IBM (Armonk, N.Y.) launched a multi-year research effort to connect and analyze data from disparate sources to enable individuals, governments, and businesses to better understand cause and effect relationships between agriculture, transportation, city planning, eating and exercise habits, socio-economic status, family life, and more in order to improve overall human health. The project will initially focus on childhood obesity.
In the United States, chronic diseases such as diabetes, heart disease and obesity account for 70 percent of all deaths and more than $1.5 trillion of healthcare spending annually, but factors far outside the traditional healthcare system influence these diseases. By predicting real world reactions that effect human health, the IBM Research project aims to provide fact-based recommendations of actions to take and ones to avoid.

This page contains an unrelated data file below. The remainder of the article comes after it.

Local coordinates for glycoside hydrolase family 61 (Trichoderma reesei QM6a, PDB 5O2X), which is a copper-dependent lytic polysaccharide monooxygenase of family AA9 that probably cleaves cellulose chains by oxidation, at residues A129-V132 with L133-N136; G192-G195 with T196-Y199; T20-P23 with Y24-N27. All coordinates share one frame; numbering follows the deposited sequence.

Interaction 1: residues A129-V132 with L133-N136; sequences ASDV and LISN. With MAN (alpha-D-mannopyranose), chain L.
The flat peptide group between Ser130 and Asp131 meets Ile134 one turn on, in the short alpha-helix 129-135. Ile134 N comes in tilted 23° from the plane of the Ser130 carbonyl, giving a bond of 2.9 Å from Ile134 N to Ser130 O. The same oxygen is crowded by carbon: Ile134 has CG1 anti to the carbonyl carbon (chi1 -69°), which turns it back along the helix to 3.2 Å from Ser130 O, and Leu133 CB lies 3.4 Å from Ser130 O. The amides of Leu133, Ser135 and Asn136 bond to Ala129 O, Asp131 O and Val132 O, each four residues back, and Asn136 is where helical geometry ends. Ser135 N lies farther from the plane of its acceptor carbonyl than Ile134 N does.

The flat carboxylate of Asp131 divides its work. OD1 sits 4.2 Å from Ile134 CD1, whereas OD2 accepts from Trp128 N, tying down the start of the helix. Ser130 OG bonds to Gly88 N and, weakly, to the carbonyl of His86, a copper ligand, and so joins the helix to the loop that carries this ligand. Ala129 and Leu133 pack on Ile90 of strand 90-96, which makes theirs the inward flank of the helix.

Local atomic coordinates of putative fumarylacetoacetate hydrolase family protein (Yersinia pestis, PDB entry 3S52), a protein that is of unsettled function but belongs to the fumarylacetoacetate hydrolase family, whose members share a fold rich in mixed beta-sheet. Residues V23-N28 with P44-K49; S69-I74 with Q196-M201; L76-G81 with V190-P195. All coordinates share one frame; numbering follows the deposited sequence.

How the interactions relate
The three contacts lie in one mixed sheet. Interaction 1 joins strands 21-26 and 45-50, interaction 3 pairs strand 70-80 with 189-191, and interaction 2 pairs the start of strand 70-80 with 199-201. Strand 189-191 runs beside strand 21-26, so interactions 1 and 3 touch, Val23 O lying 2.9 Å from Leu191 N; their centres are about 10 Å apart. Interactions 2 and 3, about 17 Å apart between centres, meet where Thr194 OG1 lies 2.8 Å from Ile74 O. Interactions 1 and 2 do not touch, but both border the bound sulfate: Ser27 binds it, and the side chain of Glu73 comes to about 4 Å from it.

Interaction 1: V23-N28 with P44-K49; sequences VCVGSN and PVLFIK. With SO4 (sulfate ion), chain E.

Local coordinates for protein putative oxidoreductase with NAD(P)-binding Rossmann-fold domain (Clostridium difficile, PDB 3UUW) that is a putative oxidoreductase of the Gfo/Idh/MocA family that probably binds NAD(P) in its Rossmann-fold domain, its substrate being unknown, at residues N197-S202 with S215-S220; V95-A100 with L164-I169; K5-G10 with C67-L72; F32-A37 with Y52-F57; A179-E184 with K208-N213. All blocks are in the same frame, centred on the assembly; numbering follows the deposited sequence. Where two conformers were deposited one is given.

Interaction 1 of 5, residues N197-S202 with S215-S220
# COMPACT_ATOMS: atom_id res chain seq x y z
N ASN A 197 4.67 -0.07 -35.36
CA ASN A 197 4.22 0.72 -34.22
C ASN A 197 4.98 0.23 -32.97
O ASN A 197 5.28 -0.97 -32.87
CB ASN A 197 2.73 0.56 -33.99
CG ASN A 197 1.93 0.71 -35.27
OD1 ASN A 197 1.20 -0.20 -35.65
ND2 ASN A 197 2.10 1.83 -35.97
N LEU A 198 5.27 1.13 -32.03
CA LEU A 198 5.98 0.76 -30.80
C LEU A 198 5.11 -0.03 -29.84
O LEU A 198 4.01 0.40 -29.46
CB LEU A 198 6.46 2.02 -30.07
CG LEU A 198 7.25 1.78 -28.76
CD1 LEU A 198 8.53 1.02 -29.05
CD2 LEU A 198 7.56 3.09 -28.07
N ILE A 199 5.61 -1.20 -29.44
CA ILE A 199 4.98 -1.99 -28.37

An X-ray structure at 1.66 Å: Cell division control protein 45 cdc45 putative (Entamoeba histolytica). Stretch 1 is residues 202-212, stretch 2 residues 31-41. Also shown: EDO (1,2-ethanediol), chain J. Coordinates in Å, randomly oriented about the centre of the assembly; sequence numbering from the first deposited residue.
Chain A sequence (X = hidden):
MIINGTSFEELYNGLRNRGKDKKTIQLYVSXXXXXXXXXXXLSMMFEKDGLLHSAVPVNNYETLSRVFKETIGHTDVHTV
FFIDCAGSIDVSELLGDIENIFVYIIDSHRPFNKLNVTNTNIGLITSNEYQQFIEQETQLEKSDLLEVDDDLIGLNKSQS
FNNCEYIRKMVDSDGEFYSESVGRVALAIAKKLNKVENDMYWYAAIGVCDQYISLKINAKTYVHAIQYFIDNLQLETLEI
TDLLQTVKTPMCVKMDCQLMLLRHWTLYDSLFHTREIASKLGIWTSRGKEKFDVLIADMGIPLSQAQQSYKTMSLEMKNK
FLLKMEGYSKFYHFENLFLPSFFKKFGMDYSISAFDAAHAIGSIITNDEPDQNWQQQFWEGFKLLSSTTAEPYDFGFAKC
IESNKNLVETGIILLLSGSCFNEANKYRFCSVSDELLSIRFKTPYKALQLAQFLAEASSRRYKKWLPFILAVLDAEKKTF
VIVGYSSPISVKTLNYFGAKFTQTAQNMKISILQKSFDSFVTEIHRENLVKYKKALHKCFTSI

The project could, for example, pinpoint incentives governments and businesses might offer or what types of investments to prioritize when considering the location of a new grocery store in relation to a transportation hub for easier accessibility for people without cars, or provide better understanding around the impact of food labels on marketing practices, buying habits, and school lunch quality.
IBM intends to partner with public policy and food experts, medical clinicians, economists, simulation experts, industry leaders, universities and others in this collaborative endeavor.